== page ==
A few weeks back, we looked at the true stories behind some of our favorite love songs. It’s always fascinating to hear a definitive account of what inspired one of your favorite tunes, but it can be equally enthralling to try to puzzle it out on your own. And, of course, in some cases that’s all you can do, because it may well be that the songwriter in question isn’t providing any answers. So it goes with these tunes, which are all the more fascinating because of the mystery surrounding exactly who they’re about.
Leonard Cohen — “Famous Blue Raincoat”
The identities of some of the real-life people in Cohen’s songs have been well-documented — Janis Joplin in “Chelsea Hotel No. 2”, artist Suzanne Verdal in “Suzanne.” Others, however, remain enigmatic. There are a bazillion theories about the identities of the people involved in the love triangle described in “Famous Blue Raincoat,” one of Cohen’s greatest songs — the closing “Sincerely, L. Cohen” seems to imply that the singer himself is one, but the others? No one really knows apart from Cohen himself, and he’s not telling — not apart from some cryptic liner notes to his 1975 best-of compilation, anyway. And so the mystery remains: maybe there’s a real Jane out there, and maybe she was only ever a work of fiction. Either way, it’s hard not to be curious.
Nick Cave and the Bad Seeds — “Green Eyes”
So, go on, is it about Tori Amos or not? And does she really sew sequins into her pubic hair? Cave has been pretty strident in his denials of this persistent rumor: “That’s simply not true,” he told Q in 2005, “It keeps getting repeated in the press, but it’s not true.” And if not, is it about PJ Harvey? What does it all mean?
Elvis Costello — “Alison”
Love and regret and pity and guilt… yeah, it’s an Elvis Costello song, alright. It’s clear that Costello loved the song’s subject once, and in a way he still does, which is why he’s all the more disconcerted by seeing the state she’s in. Exactly who she is, though, remains a mystery — the song’s author told Rolling Stone in 2002 that it’s definitely inspired by someone real, and that the song is about “disappointing [her],” but declined to elaborate further.
Concrete Blonde — “Joey”
And while we’re on depressing love songs, remember this one? It’s about being in love with an alcoholic, and the destruction that addiction can inflict on a relationship. Sigh. It’s most likely that the song is about the late Marc Moreland of LA band Wall of Voodoo, with whom Concrete Blonde singer Johnette Napolitano had a relationship, but this has never been publicly confirmed as far as we know.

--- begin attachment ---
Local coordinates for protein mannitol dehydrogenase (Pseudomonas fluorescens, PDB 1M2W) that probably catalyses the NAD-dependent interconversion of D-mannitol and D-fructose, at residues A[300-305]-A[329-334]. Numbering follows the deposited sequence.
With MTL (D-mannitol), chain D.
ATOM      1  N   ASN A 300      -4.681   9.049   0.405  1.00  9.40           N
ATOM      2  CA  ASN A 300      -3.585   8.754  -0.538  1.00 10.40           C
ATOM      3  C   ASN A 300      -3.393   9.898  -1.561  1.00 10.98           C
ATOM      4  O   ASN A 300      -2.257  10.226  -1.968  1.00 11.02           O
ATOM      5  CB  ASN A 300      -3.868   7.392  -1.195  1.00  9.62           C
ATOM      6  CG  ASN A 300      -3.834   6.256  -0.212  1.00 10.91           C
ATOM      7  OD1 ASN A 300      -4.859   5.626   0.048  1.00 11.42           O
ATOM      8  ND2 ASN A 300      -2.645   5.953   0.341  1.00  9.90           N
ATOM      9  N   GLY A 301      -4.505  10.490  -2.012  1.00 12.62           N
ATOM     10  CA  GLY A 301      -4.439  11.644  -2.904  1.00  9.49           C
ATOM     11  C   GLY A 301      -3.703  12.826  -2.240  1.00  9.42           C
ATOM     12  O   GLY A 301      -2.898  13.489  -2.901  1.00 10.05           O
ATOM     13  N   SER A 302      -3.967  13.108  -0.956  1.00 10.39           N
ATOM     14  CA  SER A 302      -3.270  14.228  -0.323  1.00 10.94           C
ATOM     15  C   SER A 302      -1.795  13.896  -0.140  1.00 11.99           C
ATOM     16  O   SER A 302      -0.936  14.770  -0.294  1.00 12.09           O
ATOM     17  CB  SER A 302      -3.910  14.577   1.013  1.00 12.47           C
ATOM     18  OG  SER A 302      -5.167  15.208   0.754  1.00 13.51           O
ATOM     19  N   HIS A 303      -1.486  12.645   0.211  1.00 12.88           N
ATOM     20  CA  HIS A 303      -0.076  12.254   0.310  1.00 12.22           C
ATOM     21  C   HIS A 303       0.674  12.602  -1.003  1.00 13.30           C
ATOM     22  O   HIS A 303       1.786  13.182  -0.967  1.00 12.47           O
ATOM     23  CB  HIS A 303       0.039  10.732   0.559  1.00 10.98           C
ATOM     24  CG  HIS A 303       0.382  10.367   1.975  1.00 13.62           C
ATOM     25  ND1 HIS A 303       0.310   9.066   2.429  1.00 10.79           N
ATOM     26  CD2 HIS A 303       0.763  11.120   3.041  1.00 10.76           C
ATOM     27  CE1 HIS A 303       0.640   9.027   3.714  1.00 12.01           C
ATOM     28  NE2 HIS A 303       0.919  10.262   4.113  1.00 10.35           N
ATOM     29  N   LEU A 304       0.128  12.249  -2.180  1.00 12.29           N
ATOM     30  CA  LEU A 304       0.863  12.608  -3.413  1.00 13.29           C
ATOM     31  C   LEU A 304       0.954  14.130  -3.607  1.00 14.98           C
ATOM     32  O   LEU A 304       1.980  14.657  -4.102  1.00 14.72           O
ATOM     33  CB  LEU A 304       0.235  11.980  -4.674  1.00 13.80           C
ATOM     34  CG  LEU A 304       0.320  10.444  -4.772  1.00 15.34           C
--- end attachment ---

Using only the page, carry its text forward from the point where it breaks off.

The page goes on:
Townes Van Zandt — “Kathleen”
And shit, here’s one more. Is Kathleen a real person? Is she just a whacking great metaphor for the doomed songwriter’s burgeoning heroin habit? Either way, this doesn’t exactly sound like a portrait of a healthy relationship.
The Go-Betweens — “Someone Else’s Wife”
Yes, but whose?
Girls — “Laura”
Christopher Owens obviously isn’t shy when it comes to writing songs inspired by real people, so it’s hard not to wonder who the Laura who inspired Girls’ most memorably sing-song moment might be. He’s said in multiple interviews that she’s “just a friend of mine now,” but beyond that, there are no details to be had.
The Rolling Stones — “Angie”
One of the great enduring mysteries of the music world: who did Keith Richards write this song about? There are various theories — it’s a metaphor for the guitarist kicking his drug habit, it’s a song somehow inspired by the birth of his daughter, or it’s about David Bowie’s ex-wife Angela. All of them make sense, although for what it’s worth, Mick Jagger is apparently adamant that the last interpretation isn’t correct. (Then again, some say he was always more interested in David, anyway…)
The White Stripes — “Suzy Lee”
The consensus on fan forums is that Suzy Lee is none other than one Meg White, although of course, without any definitive answer from Jack White, this remains only speculation. Whatever the case, the character of Suzy Lee crops up repeatedly in the White Stripes’ lyrics — she also appears in “We Are Gonna Be Friends,” and gets a dedication in the liner notes to Get Behind Me Satan.
Alanis Morissette — “You Oughta Know”
And finally, no, this isn’t a love song — but shit, we don’t buy into the whole Valentine’s Day business anyway. The identity of the subject of Morissette’s vitriol has been debated endlessly over the years since its release, and while ex-boyfriend/Full House star Dave Coulier has claimed to be the inspiration, the singer herself has never actually confirmed that it’s about him.